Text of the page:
The US economy in Wonderland

By Gerard Jackson
web posted August 23, 1999

I had intended to write a very different article on the American economy but critical questions about Austrian analysis have forced me to redirect my efforts back to the monetary activities of the Federal Reserve. I firmly believe that the vast majority of economic commentators behave as if the American economy were in some Alice-In-Wonderland state. Stocks have taken a dive, the demand for labour is still rising, savings go negative, productivity declines and the current account worsens etc.

What gives here? Fortunately (or should I say unfortunately) the situation is not unique nor is it an enigma. Last week I commented on the Fed's irresponsible monetary policy. I shall do so again in the hope of shedding further light on America's economic trends. Dr Frank Shostak's Have we learnt the lesson of the Great Depression? 1 reinforces my views. In less than 10 years M3 rose by about 200 per cent. Put another way, the Fed has pumped masses of credit into the economy.

So what? This is all too frequently the response of orthodox economists. The answer should be self-evident. I have been told that during this decade America underwent a massive investment surge. Now hang on a minute. Household savings undergo a steep fall and then become negative and from this the US gets an investment surge while simultaneously undergoing a consumption boom? How curious, as Alice would have said. But corporate profits fuelled the investment surge, is the suggestion. Corporate profits could not have been large enough to underwrite the massive investment boom that some seem to think America has enjoyed. One only has to compare them with the size of the economy to realise that fact. What about foreign investment? Still insufficient.

So where did this investment come from? No where, is the answer. If America was enjoying a record investment boom it must have had a savings boom. But personal savings are now negative, meaning that most people are borrowing. But borrowing from whom? In other words, if no one is saving how come everyone is borrowing? This is an important question because it brings us right back to investment and consumption.

Growth is forgone consumption which in turn equals investment which equals savings 2. No savings, no growth. So how can a country with very little savings undergo an 'investment' boom. Or as others might put it: how can investment exceed savings? (A question that early classical economists concerned themselves with). The answer, of course, is that it can't. But, and it is a big but, credit expansion can make it appear as if this miracle of "turning stone bread into bread", as Keynes once called it 3, can be successfully performed. The reality is very different.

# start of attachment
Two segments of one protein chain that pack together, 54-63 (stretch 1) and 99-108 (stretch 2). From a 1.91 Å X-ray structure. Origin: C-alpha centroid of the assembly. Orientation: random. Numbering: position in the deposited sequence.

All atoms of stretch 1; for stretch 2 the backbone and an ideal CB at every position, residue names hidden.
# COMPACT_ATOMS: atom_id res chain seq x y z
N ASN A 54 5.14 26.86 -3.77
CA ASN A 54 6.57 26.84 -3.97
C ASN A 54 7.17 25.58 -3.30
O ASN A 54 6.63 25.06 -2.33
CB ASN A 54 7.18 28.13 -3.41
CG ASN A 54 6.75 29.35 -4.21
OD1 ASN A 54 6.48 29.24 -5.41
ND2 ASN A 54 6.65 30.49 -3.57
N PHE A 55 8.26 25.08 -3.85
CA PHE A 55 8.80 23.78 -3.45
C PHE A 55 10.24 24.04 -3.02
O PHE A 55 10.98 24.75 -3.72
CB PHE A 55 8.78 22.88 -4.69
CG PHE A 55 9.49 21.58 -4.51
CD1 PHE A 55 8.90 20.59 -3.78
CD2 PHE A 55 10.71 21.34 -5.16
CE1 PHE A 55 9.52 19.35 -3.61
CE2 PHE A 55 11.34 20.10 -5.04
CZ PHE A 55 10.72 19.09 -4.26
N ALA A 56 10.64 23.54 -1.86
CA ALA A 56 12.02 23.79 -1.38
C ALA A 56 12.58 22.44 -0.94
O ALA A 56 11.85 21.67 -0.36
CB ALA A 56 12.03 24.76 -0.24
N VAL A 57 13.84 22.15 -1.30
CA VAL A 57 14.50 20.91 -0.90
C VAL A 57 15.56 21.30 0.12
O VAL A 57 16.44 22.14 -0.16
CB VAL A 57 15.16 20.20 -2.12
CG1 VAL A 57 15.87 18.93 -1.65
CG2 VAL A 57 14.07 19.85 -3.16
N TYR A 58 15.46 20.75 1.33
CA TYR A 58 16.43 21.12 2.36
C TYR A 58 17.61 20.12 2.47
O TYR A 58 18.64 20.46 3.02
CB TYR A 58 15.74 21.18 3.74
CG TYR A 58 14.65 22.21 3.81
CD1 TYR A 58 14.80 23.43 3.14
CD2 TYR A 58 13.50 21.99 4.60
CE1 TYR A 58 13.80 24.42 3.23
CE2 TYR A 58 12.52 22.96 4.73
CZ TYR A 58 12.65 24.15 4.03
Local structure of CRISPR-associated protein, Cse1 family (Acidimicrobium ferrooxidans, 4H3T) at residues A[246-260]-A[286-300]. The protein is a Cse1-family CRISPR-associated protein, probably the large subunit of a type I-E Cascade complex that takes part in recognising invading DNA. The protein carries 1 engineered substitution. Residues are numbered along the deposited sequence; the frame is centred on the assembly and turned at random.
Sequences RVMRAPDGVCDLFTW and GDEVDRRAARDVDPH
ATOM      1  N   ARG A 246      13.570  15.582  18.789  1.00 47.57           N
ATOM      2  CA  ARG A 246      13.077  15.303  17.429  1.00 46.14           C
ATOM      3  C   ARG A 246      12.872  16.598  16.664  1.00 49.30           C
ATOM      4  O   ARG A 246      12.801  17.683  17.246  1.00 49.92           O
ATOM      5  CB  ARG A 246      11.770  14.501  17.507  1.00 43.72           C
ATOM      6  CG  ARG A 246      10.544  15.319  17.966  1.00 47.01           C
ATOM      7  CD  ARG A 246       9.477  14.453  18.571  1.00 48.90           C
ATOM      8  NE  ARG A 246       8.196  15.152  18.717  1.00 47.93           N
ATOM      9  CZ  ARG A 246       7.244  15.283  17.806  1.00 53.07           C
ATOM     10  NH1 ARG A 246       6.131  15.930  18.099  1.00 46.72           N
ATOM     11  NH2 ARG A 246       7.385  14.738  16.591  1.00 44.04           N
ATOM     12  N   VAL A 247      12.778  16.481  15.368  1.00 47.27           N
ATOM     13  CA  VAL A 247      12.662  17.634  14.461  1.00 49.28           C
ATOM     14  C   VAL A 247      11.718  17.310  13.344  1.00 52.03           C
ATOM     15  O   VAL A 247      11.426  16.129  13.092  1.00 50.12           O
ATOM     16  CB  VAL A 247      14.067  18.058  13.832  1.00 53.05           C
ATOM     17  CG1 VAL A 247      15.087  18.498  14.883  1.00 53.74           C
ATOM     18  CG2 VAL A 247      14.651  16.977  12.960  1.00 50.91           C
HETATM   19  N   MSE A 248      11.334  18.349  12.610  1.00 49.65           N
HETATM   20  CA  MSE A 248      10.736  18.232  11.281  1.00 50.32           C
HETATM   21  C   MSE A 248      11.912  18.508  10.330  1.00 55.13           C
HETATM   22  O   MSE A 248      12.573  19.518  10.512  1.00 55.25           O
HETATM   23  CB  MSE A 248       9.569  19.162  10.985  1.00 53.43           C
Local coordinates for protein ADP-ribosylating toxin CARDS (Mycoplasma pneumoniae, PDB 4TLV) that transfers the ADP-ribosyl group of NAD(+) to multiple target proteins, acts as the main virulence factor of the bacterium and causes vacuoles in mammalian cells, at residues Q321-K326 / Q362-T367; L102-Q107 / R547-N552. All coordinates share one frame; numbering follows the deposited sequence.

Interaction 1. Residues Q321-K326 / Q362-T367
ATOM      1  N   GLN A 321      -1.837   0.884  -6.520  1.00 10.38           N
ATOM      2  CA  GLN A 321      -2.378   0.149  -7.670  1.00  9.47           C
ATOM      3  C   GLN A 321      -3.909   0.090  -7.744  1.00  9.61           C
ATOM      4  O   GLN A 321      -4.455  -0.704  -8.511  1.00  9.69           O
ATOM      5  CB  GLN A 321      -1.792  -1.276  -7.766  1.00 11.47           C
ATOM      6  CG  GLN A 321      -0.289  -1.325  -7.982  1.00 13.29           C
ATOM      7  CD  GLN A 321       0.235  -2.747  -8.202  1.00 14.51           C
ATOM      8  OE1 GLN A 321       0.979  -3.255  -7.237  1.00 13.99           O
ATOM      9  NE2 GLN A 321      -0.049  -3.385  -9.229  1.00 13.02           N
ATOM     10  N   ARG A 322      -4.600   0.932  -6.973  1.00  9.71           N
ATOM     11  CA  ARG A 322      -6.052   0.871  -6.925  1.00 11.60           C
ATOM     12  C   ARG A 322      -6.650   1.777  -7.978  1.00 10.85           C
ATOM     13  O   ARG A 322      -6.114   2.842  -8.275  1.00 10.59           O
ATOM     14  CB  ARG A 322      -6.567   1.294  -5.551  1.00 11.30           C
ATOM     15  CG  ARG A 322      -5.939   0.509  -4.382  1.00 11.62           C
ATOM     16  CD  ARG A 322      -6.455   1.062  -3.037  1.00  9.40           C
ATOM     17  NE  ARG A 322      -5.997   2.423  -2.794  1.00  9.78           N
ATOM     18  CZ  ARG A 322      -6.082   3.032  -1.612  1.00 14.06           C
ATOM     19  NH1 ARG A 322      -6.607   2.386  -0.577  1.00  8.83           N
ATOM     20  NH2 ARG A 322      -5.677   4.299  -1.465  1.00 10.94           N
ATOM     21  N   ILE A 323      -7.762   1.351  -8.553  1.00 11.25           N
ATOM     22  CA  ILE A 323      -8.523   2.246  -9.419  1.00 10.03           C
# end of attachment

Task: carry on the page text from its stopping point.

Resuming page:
When investment exceeds savings one has inflation, irrespective of how the CPI is moving. The banking system uses the fractional reserve system to inflate the number of deposits and hence artificially lower the rate of interest. Presto! New savings, or so it appears, are created at the stroke of pen. Firms are now deceived into thinking more savings have become available and so embark on investment plans that cannot be supported by the real pool of savings.

Let us say that savings and investment equal 100. The central bank then creates additional deposits that raise investment to 120, even though real savings remain unchanged. As genuine savings basically amount to redirecting resources from consumption to investment it is quite clear that the bank-inspired investments are not sustainable. Nevertheless, in monetary terms investment has leapt by 20 per cent. This is what has been happening in America. (The same thing happened in Asia on a massive scale). Eventually the true savings rate redirects resources back to consumption signalling the end of the 'investment'. All of those additional 'investments' are now revealed as malinvestments.

The longer interest rates are held below market rates more and more malinvestments will be accumulated. In the meantime, the additional spending that the central bank created through credit expansion translates into a consumer boom. This is the stage America has now reached. It should now be clear that there is no paradox of negative savings and positive investment. As the boom moves through its final stage the phenomenon of falling productivity tends to emerge. The demand for labour continues to defy economic gravity even as its output falls, caused by more marginal workers being employed at full if not raising wage rates while marginal activities expand their output 4. The inevitable result is depression.

As for credit expansion, it is the Keynsians' equivalent of smoke and mirrors. A cheap monetary trick with the most dire consequences.

Note: It has been put to me that corporate profits and the demand for labour prove that the American economy is in a healthy state. Is that so? In 1929 corporate profits were at an all time high in real terms, as were dividend payments, while unemployment stood at 0.9 per cent of the workforce. Within a few months America had sank into the longest and deepest depression in its history.

1 Have we learnt the lesson of the Great Depression?

2 Savings do not include cash balances.

3 Paper of the British Experts, 8 April 1943.

4 The proces is somewhat more complicated than this.

Gerard Jackson is editor and publisher of the peerless The New Australian. Reprinted with TNA's kind permission.

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